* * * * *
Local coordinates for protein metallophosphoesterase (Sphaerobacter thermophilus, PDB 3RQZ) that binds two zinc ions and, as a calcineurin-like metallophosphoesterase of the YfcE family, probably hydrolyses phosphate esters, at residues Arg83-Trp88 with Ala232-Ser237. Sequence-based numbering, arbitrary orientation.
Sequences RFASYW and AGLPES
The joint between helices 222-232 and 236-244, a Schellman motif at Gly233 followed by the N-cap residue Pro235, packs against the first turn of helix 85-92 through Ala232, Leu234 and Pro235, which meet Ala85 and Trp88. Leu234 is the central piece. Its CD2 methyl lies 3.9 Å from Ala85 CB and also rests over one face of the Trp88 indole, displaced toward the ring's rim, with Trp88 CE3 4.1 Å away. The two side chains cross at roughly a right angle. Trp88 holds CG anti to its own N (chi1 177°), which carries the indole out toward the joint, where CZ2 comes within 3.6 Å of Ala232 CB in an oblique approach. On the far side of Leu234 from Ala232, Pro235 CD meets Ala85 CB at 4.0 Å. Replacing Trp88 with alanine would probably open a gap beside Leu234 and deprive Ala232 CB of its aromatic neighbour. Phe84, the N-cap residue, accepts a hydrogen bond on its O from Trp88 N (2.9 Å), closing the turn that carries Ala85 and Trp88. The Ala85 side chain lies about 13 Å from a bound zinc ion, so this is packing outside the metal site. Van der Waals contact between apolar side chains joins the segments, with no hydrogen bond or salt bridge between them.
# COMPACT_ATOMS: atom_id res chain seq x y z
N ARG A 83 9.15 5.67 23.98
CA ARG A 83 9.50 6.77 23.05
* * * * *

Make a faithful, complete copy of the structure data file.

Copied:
Local coordinates for protein metallophosphoesterase (Sphaerobacter thermophilus, PDB 3RQZ) that binds two zinc ions and, as a calcineurin-like metallophosphoesterase of the YfcE family, probably hydrolyses phosphate esters, at residues Arg83-Trp88 with Ala232-Ser237. Sequence-based numbering, arbitrary orientation.
Sequences RFASYW and AGLPES
The joint between helices 222-232 and 236-244, a Schellman motif at Gly233 followed by the N-cap residue Pro235, packs against the first turn of helix 85-92 through Ala232, Leu234 and Pro235, which meet Ala85 and Trp88. Leu234 is the central piece. Its CD2 methyl lies 3.9 Å from Ala85 CB and also rests over one face of the Trp88 indole, displaced toward the ring's rim, with Trp88 CE3 4.1 Å away. The two side chains cross at roughly a right angle. Trp88 holds CG anti to its own N (chi1 177°), which carries the indole out toward the joint, where CZ2 comes within 3.6 Å of Ala232 CB in an oblique approach. On the far side of Leu234 from Ala232, Pro235 CD meets Ala85 CB at 4.0 Å. Replacing Trp88 with alanine would probably open a gap beside Leu234 and deprive Ala232 CB of its aromatic neighbour. Phe84, the N-cap residue, accepts a hydrogen bond on its O from Trp88 N (2.9 Å), closing the turn that carries Ala85 and Trp88. The Ala85 side chain lies about 13 Å from a bound zinc ion, so this is packing outside the metal site. Van der Waals contact between apolar side chains joins the segments, with no hydrogen bond or salt bridge between them.
# COMPACT_ATOMS: atom_id res chain seq x y z
N ARG A 83 9.15 5.67 23.98
CA ARG A 83 9.50 6.77 23.05